Consumption curves, rst used morethan 150 years ago, are economic modelsthat plot the relationship between acountry’s average annual income andthe expected sales or penetration rateso products or services in specicconsumer industries (see sidebar, page6). Used correctly, these curves canprovide a detailed understanding o to-day’s ast-evolving emerging markets.They enable businesses to exploit therecent explosion in data and analyticstechnologies, allowing them to apply tested theoretical constructs to practicalapplications in strategic planning.This story begins with the earliestormal expression o an income-con-sumption curve, developed by Germanstatistician Ernst Engel in 1857. Engelwas the rst to describe in systematicterms how expenditures on a particular good or service will vary with house-hold income. With more income, con-sumers can trade up rom buying basicproducts like soap to premium oeringssuch as shampoos or conditioners, toput this in a contemporary context.Or, i incomes rise enough, people canbegin to trade in their bicycles or motorcycles, or motorcycles or their rstautomobiles—trends currently takingplace in many emerging markets. You can construct an Engel curvethat specically addresses your industry and target markets—witheither a global or a country-by-country ocus. The latter approach can helporganizations understand the otenunique actors that infuence demandand the development o local markets,allowing executives to make more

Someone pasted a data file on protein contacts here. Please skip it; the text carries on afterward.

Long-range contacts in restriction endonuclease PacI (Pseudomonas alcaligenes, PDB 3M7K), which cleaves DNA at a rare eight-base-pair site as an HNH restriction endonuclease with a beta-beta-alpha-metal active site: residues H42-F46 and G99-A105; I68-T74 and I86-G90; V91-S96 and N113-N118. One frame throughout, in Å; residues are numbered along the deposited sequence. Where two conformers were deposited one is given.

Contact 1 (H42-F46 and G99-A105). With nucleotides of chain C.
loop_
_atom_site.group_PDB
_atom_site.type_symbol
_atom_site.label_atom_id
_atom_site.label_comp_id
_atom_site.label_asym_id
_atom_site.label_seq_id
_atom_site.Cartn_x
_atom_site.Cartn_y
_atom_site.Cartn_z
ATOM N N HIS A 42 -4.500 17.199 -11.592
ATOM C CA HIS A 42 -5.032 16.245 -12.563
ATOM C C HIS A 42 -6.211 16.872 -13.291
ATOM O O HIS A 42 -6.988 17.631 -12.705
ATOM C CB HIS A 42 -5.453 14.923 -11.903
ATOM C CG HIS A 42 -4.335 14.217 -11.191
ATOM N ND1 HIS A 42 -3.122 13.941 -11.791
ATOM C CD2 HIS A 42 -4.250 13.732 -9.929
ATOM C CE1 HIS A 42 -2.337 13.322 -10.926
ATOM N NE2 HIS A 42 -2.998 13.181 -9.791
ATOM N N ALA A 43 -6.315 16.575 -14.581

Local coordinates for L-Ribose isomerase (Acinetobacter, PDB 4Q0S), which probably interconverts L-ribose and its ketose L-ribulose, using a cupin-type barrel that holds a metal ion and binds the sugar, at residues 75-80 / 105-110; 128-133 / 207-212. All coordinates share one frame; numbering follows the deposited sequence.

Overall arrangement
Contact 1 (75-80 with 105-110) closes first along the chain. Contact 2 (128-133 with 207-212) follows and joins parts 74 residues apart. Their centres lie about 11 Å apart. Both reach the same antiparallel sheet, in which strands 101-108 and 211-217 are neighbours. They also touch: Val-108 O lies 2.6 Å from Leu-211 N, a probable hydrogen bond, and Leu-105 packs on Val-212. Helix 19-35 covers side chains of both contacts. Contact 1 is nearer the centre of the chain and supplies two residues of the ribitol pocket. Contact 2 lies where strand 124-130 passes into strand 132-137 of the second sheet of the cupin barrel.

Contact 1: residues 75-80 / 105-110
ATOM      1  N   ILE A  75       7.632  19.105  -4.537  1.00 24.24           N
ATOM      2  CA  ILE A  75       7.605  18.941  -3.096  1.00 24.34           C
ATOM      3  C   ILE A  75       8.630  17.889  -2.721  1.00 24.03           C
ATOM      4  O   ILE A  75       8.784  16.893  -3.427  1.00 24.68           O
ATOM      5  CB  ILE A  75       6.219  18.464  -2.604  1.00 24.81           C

Consumption curvesput global opportunitiesinto perspective,balancing trade-osacross time horizonsand revealing whereand when it makes themost sense to invest.
Outlook 2012
Number 2